It’s difficult to come to terms with the fact that Barack Obama, who signaled an end to the Bush era abridgement of rights and liberties, may in fact be worse than his predecessor; a “third Bush term” that brings to their logical extreme many of the policies put in place that Obama had suggested might be curtailed. And even if all this does not accurately reflect Obama’s actual intentions, it points to something nearly as unforgiveable – half-assing it.

If you’re serious about a high-speed rail program, don’t just hand out the paltry sum of $8 billion and expect the states to pay for the rest. That would be worse than not spending anything at all. And at the same time, there are 1.8 million construction workers without anything to build. That’s an industry-wide unemployment rate of 20.1%. I mean, get serious about this. Put them to work. We need massive repairs to our roads, bridges, and vital infrastructure? Then sign a $1 trillion package. Or at least propose it. To quote The West Wing, “this is a time for American heroes – and we reach for the stars.”

Right now we’re just gazing at our shoes.

Crossposted at The Smolerian.

This Was Once a Country Where People Made Things

Aside from the usual terrible, terrible commentary both at YouTube and the site I found this at, it’s an excellent ad (at least for the first 40 seconds). It doesn’t matter if you’re from the East Coast, the Rust Belt, the Bible Belt, the New West, the “Left Coast,” or whatever. It’s America. And it restores a little bit of your faith in it.

We used to make things. And now we do once more? Well, we should be.

Via Isegoria.

Stephen Graham to Speak at the LSE

Back in April, I wrote about emerging patterns of urban warfare and the new surveillance state that continues to grow in modern cities. Much of what I wrote was inspired by Geoff Manaugh’s amazing work at BLDGBLOG, but also by Stephen Graham’s new book Cities Under Siege: The New Military Urbanism. If that sounded interesting to you and you’ll in be in London next week, some great news:

Cities Under Siege

LSE Cities Book Launch

Date: Monday 7 June 2010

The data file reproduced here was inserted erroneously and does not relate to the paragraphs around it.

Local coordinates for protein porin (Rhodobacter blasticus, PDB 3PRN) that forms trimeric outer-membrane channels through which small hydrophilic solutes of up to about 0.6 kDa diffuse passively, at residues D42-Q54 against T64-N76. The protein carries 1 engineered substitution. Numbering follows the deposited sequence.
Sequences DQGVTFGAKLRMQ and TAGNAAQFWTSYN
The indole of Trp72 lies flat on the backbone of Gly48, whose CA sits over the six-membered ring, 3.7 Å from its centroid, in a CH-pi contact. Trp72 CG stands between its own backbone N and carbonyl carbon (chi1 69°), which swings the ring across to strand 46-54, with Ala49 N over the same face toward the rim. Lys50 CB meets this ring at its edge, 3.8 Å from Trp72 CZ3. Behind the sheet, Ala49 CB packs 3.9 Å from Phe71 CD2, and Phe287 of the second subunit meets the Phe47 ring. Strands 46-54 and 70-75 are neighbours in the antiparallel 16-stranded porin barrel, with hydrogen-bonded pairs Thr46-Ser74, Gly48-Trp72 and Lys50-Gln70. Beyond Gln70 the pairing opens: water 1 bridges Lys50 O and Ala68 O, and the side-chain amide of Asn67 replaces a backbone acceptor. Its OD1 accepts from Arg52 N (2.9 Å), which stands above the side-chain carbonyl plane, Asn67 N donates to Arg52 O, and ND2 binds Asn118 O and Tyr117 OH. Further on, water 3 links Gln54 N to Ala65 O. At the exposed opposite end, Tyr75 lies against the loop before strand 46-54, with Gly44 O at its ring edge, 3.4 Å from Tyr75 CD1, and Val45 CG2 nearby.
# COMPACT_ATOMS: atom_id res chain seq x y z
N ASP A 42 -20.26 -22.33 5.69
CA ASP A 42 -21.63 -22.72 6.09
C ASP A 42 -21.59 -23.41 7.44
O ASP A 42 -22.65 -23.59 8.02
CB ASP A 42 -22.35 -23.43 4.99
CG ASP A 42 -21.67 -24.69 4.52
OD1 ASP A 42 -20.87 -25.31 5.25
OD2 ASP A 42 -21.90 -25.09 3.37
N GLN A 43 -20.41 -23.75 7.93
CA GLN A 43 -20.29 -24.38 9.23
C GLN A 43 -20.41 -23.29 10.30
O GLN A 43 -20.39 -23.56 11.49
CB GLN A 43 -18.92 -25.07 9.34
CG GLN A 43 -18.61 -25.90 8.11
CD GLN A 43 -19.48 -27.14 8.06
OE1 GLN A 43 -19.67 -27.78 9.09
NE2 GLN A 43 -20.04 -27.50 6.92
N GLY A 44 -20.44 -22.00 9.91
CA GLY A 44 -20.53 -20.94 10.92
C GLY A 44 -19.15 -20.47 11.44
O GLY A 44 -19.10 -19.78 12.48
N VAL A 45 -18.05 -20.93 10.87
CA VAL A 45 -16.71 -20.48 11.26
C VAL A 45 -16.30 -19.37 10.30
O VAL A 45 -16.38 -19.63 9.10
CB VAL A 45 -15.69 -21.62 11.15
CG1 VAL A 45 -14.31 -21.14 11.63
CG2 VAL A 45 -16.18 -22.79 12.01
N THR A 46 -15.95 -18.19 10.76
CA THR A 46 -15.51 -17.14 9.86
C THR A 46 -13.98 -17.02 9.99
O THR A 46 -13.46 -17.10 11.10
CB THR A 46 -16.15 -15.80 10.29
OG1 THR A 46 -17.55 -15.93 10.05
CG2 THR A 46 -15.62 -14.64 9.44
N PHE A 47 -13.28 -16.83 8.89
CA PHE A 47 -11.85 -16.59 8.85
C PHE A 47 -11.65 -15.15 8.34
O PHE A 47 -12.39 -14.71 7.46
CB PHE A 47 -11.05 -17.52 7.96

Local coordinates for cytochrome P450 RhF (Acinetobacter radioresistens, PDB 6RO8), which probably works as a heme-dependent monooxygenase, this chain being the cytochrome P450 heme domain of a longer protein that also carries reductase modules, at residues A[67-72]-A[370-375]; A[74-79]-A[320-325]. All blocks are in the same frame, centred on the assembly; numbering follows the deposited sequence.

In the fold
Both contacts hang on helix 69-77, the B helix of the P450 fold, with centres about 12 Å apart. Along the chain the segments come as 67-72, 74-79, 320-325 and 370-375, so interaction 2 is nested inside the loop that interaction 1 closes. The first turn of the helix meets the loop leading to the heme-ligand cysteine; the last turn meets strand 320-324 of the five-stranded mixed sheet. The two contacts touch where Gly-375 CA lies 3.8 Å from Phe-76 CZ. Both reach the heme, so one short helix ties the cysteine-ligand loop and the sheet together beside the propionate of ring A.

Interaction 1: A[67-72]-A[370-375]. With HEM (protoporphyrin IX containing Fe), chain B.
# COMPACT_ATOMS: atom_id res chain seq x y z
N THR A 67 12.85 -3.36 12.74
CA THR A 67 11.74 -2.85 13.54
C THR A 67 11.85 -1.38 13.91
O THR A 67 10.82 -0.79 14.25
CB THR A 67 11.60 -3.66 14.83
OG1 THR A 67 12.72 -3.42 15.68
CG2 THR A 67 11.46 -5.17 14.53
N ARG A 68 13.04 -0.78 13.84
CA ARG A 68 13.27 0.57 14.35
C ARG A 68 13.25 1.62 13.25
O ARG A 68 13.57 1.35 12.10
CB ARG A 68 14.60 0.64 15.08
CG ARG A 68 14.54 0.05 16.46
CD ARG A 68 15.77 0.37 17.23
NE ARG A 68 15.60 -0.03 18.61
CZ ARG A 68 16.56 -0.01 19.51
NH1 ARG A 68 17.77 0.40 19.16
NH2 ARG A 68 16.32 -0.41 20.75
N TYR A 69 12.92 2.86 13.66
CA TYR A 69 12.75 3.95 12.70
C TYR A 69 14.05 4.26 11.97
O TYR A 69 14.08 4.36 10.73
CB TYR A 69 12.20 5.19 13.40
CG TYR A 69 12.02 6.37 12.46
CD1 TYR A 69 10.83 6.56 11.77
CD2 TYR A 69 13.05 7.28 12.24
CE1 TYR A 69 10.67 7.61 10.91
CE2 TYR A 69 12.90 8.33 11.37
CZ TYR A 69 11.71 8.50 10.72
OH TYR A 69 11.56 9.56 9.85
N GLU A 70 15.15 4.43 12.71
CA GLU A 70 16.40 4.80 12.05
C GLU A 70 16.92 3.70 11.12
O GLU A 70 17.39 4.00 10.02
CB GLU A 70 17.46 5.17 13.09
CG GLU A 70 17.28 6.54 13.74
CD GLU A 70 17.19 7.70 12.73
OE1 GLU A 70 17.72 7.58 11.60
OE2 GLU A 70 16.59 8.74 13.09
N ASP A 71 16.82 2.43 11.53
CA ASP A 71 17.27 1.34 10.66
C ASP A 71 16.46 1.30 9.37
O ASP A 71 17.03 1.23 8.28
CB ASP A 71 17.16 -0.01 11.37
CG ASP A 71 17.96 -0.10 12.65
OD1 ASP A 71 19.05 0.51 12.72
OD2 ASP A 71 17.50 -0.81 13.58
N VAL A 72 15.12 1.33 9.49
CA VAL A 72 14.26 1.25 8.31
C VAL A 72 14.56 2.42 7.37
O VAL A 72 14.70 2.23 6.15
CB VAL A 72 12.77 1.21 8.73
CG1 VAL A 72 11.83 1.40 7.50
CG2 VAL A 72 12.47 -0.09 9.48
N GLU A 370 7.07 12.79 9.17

Time: 6.30-8pm
Venue: Sheikh Zayed Theatre, New Academic Building
Speaker: Stephen Graham
Respondent: Gareth Jones
Chair: Dr Fran Tonkiss

Cities have become the new battleground of our increasingly urban world. From the slums of the global South to the wealthy financial centres of the West, Cities Under Siege traces how political violence now operates through the sites, spaces, infrastructures and symbols of the world’s rapidly expanding metropolitan areas. Drawing on a wealth of original research, Graham shows how Western and Israeli militaries and security forces now perceive all urban terrain as a real or imagined conflict zone inhabited by lurking, shadow enemies, and urban inhabitants as targets that need to be continually tracked, scanned, controlled and targeted. He examines the transformation of Western militaries into high-tech urban counter-insurgency forces, the militarization and surveillance of March international borders, the labelling as “terrorist” of democratic dissent and Politics/Geography protests, and the enacting of legislation suspending “normal” civilian law.

But best of all…

This event is free and open to all with no ticket required. Entry is on a first come, first served basis. For more information, email

I cannot wait. See you all there.

Deep Time and the Roads More Traveled

From Lapham’s Quarterly comes a series of maps exploring ‘deep time’ in a number of different ways. They’re all worth checking out, but particularly fascinating to me is this map of “Beaten Paths.” A good portion of what’s now I-80 in the U.S. echos the former Oregon Trail. The Khyber Pass is of course of historic importance, but appears to be one of the longest-running direct east-west routes in the world. What we think is new is thousands of years old. Plus ça change

Via Isegoria.